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State and Local Tax Blog

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Taxes in New York (TiNY) is a blog by the Hodgson Russ LLP State and Local Tax Practice Group. The weekly reports are intended to go out within 24 hours of the Division of Tax Appeals’ (DTA) publication of new ALJ Determinations and Tribunal Decisions. In addition to the weekly reports TiNY may provide analysis of and commentary on other developments in the world of New York tax law.  

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TiNY Report for May 24, 2018 (covering DTA cases from May 17-18)

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This week we have one Tribunal Decision, one ALJ Determination and no Orders. 


Matter of Carroll; Division’s Rep: Christopher O’Brien; Taxpayer’s Rep: pro se; Article 22.  Petitioner claimed a child and dependent care credit on her 2013 income tax return for $3,000 she claimed to have paid a baby sitter.  During the audit Petitioner produced adequate proof that she had a dependent, but the proof of payment for child care was found lacking by the Division.  The proof of payment was a notarized letter from a person with the same last name as Petitioner stating that she babysat for Petitioner’s dependent child and was paid $250 per month (i.e. $3,000 per year).  The Division disallowed the credit.  At the hearing, Petitioner placed in evidence hand-written bi-weekly receipts for $150 for a little more than ½ the year.  But at $150 bi-weekly, the annual payment would have been around $3,900.  The ALJ sustained the denial of the credit.

The Tribunal agreed with the ALJ’s determination that Petitioner’s proof of payment fell below the requisite “clear and convincing” standard.  Both the Tribunal and the ALJ found particularly troubling the unexplained discrepancy between the evidence of the payment produced at audit and the evidence of the payment produced at the hearing.  Accordingly, the Tribunal sustained the ALJ’s Determination sustaining the disallowance of the credit.


Matter of Bayside Food Corp.; Judge: Bennett; Division’s Rep: Fran Nuara; Taxpayer’s Rep: Steven Wright; Articles 28 and 29.  ALJ Bennett granted the Division’s  motion for summary determination.  The Division proved both its standard mailing practices and that they had been followed to mail the Notice at issue to Petitioner’s last-known address on November 8, 2016.  The BCMS request challenging the notice was filed on July 10, 2017, well after the requisite 90-day time limit.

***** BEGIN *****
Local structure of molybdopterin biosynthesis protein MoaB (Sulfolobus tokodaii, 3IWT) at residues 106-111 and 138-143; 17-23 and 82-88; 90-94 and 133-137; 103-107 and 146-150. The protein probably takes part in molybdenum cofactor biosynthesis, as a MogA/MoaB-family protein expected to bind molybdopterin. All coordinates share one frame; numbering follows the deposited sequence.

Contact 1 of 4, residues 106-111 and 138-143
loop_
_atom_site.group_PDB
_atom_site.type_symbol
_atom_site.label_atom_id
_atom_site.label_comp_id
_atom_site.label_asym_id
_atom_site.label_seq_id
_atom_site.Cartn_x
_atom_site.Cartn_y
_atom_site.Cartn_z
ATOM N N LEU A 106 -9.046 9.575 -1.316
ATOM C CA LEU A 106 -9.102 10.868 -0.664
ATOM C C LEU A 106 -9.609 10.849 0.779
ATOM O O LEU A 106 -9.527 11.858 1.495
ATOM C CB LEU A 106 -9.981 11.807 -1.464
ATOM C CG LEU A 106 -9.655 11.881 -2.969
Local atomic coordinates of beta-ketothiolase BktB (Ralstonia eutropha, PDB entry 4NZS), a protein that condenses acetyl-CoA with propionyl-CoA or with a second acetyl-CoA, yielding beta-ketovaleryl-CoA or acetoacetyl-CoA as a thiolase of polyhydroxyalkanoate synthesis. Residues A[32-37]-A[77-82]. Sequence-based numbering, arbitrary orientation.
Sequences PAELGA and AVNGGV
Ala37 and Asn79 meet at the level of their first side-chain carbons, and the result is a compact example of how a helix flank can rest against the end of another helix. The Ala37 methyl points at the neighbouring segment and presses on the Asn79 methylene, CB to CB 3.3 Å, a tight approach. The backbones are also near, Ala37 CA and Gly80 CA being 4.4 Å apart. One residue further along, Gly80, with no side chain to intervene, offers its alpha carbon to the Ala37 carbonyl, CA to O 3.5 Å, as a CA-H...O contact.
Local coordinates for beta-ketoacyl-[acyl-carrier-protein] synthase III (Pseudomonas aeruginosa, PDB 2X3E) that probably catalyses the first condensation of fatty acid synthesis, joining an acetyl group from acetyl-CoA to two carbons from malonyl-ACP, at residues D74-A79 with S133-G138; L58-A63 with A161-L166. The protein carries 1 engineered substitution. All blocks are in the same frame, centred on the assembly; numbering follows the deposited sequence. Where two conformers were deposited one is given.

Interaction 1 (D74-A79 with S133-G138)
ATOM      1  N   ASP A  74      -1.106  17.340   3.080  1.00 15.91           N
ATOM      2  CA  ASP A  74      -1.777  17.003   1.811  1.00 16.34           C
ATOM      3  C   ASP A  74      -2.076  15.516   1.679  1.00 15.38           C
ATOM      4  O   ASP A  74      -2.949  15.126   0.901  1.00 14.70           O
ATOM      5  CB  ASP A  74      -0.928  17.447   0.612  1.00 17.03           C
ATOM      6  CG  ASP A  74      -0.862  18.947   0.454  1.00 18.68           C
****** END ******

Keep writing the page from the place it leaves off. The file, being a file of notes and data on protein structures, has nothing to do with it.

Treasury and the IRS are rattling their sabers. 

In Notice 2018-54, released yesterday, Treasury and the IRS announce their intention of issuing regulations addressing some of the SALT limitation work-around gimmicks being enacted in certain states, including New York.  Payments to charities that result in state tax credits seem centered in the reticle. 

We asked TiNY’s man-on-the-street special correspondent, Washington V. Bluestate, to comment on how New Yorkers are responding to three passages from the Notice:  

From Notice 2018-54

Typical New Yorker Responses

“Despite these state efforts to circumvent the new statutory limitation on state and local tax deductions, taxpayers should be mindful that federal law controls the proper characterization of payments for federal income tax purposes.”

Wait…You’re saying I pay a state-run charity some money, I get to take a corresponding state tax credit, and badda boom, badda bing, I get a federal tax deduction equal to the full amount of the “charitable contribution” I made?  That seems OK to me.  As for the quote, I really wasn’t listening.

“The Treasury Department and the IRS intend to propose regulations addressing the federal income tax treatment of transfers to funds controlled by state and local governments (or other state-specified transferees) that the transferor can treat in whole or in part as satisfying state and local tax obligations.” 

The Feds don’t like the whole charitable contribution thing, and yadda, yadda, yadda, there’ll be regulations.  So what’s new? 

“The proposed regulations will make clear that the requirements of the Internal Revenue Code, informed by substance-over-form principles, govern the federal income tax treatment of such transfers.”

So, if I were the Governor, I’d just go up to the IRS and say: “Hey, Uncle Sammy!  Why don’t you just put your forms over this substance.”    

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